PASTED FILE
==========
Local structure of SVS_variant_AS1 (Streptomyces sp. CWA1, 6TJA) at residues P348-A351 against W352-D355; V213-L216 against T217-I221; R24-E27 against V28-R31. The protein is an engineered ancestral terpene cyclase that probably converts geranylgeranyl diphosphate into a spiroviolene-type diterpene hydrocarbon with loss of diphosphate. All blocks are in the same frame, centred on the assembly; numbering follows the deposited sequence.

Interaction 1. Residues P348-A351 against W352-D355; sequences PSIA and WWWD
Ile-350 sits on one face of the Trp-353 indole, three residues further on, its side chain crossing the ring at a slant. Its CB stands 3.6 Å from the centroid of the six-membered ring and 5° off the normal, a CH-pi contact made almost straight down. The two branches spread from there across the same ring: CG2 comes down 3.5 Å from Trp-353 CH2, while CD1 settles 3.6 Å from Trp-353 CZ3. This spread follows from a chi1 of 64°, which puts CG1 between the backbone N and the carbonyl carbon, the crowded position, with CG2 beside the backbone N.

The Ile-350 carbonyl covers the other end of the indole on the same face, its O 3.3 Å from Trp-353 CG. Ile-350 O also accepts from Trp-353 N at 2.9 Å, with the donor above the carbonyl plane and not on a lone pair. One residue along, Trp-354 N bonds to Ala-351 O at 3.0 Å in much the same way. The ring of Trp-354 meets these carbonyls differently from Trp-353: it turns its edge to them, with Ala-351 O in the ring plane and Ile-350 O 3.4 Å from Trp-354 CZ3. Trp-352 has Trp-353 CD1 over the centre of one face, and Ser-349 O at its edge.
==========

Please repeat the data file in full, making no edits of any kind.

Local structure of SVS_variant_AS1 (Streptomyces sp. CWA1, 6TJA) at residues P348-A351 against W352-D355; V213-L216 against T217-I221; R24-E27 against V28-R31. The protein is an engineered ancestral terpene cyclase that probably converts geranylgeranyl diphosphate into a spiroviolene-type diterpene hydrocarbon with loss of diphosphate. All blocks are in the same frame, centred on the assembly; numbering follows the deposited sequence.

Interaction 1. Residues P348-A351 against W352-D355; sequences PSIA and WWWD
Ile-350 sits on one face of the Trp-353 indole, three residues further on, its side chain crossing the ring at a slant. Its CB stands 3.6 Å from the centroid of the six-membered ring and 5° off the normal, a CH-pi contact made almost straight down. The two branches spread from there across the same ring: CG2 comes down 3.5 Å from Trp-353 CH2, while CD1 settles 3.6 Å from Trp-353 CZ3. This spread follows from a chi1 of 64°, which puts CG1 between the backbone N and the carbonyl carbon, the crowded position, with CG2 beside the backbone N.

The Ile-350 carbonyl covers the other end of the indole on the same face, its O 3.3 Å from Trp-353 CG. Ile-350 O also accepts from Trp-353 N at 2.9 Å, with the donor above the carbonyl plane and not on a lone pair. One residue along, Trp-354 N bonds to Ala-351 O at 3.0 Å in much the same way. The ring of Trp-354 meets these carbonyls differently from Trp-353: it turns its edge to them, with Ala-351 O in the ring plane and Ile-350 O 3.4 Å from Trp-354 CZ3. Trp-352 has Trp-353 CD1 over the centre of one face, and Ser-349 O at its edge.